But apart from the strong name, the very nature of the list means it is not something for the tabloids or even most news media. It’s not intended to be used by regular consumers – the SIN List is aimed at companies and policy makers. ChemSec offer guidance and science-based data that can be used to make smart business decisions. Smaller companies often lack resources to produce equivalent data, but to claim they don’t understand or that they’re easily scared is not a good reason to withhold factual information about toxic chemicals according to us.
3. “We have studies showing that this substance is actually safe”
The SIN List is based on publically available, peer-reviewed data, from scientific studies that have been published in a scientific journal. Many times universities or other similar entities, with no personal interest in any chemical, have been responsible for the studies. It’s true that many companies have data of their own, partly because the law says they need to, but the SIN List builds solely on publically published data.
4. “The exposure to this chemical is extremely small.”
The SIN List is based on the intrinsic properties of chemicals. That means we only take into account whether a chemical is toxic or not when we consider putting it on the list. We do not consider how, why, how much, or where it may be used. The SIN List’s legal counterpart, the Candidate List in the EU’s chemicals legislation REACH works in the exact same way, and the use of chemicals is not discussed until the next legal step: the authorisation process.
5. “This chemical is very useful and important.”
Very much the same answer as for question number four: whether a chemical is important or not has nothing to do with its intrinsic properties.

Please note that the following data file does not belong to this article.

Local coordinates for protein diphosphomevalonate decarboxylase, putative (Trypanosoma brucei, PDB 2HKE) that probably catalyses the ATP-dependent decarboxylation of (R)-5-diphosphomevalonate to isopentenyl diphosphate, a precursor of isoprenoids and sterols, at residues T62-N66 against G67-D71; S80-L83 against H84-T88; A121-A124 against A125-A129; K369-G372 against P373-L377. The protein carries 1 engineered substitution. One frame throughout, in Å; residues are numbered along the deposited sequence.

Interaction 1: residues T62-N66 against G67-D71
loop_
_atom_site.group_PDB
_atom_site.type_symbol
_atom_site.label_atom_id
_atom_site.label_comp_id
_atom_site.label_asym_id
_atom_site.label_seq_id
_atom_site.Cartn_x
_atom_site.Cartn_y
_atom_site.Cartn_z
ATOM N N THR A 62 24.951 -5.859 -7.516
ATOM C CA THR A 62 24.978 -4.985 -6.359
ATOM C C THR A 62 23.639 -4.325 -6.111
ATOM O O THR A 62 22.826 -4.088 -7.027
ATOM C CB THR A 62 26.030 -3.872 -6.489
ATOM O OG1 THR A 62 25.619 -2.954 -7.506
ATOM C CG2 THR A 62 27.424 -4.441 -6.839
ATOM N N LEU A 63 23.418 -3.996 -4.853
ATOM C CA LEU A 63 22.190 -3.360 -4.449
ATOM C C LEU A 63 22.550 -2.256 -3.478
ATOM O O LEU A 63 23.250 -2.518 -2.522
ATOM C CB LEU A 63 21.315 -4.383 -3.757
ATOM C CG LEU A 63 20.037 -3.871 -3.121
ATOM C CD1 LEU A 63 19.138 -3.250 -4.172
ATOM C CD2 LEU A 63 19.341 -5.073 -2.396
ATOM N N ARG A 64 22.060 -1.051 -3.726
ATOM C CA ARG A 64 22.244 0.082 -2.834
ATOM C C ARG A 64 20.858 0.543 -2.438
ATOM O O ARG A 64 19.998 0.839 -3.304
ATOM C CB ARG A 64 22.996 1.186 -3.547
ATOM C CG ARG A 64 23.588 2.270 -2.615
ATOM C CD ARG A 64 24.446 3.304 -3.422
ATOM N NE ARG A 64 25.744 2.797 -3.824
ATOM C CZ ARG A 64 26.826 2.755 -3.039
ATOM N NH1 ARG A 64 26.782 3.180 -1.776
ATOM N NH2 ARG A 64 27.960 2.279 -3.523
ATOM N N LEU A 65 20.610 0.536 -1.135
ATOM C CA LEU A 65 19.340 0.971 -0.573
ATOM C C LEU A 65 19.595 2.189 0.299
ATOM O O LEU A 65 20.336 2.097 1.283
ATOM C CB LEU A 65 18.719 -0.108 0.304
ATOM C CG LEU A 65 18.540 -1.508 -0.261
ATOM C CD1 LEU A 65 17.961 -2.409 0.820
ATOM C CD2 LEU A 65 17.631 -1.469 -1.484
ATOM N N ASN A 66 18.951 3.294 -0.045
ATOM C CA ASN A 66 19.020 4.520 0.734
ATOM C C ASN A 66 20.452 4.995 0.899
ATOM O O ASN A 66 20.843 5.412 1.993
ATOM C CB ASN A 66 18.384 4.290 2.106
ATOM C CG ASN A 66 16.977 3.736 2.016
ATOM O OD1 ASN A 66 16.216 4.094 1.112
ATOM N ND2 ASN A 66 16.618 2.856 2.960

6. “We are not using this substance in our products any longer, but we would like to recycle material in which it is present.”
The importance of recycling and the circular economy is growing by the day. The way you approach hazardous chemicals in recycled material can vary. Basically, there are two different arguments:
- “Re-use is so important that it doesn’t really matter what the recycled materials contain”, or
- “Make sure that the materials we use and produce do not contain hazardous chemicals so that we can recycle them safely”.
To no one’s surprise, we think the second argument is the only one that holds up here. The circular economy gives added weight to the issue of why it is so important to phase-out the most hazardous chemicals, based solely on the fact that they are hazardous. This is because no one can predict where these chemicals will be used in the perpetual life-cycle of recycled materials.
But seeing as this is a day of celebration I would like to end on a positive note and thank everyone who has helped to make the SIN List into the robust and scientific tool it is. We’ve had incredible background work done by scientists around the world. Thanks also to the tireless advisory committee filled with dedicated experts from European NGOs. And thank you to all the experts in science and policy from member states, universities and companies, who have provided valuable input over the years.
And of course, thanks to everyone who uses the SIN List, who visits the database and who gives us feedback. We are always considering how to further improve and develop it, so keep it on your radar to stay up to date.
Executive Director, ChemSec